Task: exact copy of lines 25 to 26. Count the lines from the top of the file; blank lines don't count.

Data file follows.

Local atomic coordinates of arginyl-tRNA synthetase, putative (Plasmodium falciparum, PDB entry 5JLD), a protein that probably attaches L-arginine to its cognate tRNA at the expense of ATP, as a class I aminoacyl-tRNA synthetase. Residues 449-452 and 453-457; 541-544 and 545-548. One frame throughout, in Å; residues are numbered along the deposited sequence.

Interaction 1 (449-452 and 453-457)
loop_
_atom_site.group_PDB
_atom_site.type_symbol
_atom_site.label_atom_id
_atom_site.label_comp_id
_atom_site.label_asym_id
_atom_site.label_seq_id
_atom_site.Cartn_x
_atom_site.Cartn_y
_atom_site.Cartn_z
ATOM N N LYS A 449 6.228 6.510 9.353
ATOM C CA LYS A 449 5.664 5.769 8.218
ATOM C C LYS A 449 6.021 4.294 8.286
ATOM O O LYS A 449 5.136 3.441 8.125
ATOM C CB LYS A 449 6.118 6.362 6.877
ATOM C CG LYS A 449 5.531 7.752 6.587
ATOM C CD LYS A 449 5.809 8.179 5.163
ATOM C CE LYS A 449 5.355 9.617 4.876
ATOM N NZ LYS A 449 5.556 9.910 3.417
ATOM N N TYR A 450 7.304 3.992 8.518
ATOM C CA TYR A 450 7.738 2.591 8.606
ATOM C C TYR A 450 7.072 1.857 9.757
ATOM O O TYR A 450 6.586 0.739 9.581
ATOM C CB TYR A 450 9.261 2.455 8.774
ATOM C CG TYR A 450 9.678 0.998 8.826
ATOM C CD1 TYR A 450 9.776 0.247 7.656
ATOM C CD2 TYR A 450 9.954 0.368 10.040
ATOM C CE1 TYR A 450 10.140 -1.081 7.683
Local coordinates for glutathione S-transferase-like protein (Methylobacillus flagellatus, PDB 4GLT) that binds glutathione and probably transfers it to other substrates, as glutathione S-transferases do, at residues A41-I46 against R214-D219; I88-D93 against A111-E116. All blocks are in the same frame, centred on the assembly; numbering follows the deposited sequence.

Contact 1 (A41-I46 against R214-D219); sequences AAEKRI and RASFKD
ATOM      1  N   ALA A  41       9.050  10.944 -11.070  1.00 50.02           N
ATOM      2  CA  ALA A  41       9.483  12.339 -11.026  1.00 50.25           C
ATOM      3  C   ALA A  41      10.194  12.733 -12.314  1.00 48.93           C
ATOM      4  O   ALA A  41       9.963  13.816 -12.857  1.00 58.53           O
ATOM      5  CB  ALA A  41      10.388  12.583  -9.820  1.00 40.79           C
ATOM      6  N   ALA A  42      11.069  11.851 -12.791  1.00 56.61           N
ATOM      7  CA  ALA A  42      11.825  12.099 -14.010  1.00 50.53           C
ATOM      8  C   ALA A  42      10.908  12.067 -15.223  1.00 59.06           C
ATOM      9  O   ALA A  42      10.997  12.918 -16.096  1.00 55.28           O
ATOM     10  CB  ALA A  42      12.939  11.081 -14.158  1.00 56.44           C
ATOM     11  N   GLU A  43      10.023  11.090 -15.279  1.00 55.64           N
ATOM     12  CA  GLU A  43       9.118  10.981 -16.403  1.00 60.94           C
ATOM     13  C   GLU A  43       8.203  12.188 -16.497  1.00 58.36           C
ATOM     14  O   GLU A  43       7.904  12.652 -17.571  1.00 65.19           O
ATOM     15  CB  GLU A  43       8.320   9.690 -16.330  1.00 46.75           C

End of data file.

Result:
ATOM O O TYR A 450 6.586 0.739 9.581
ATOM C CB TYR A 450 9.261 2.455 8.774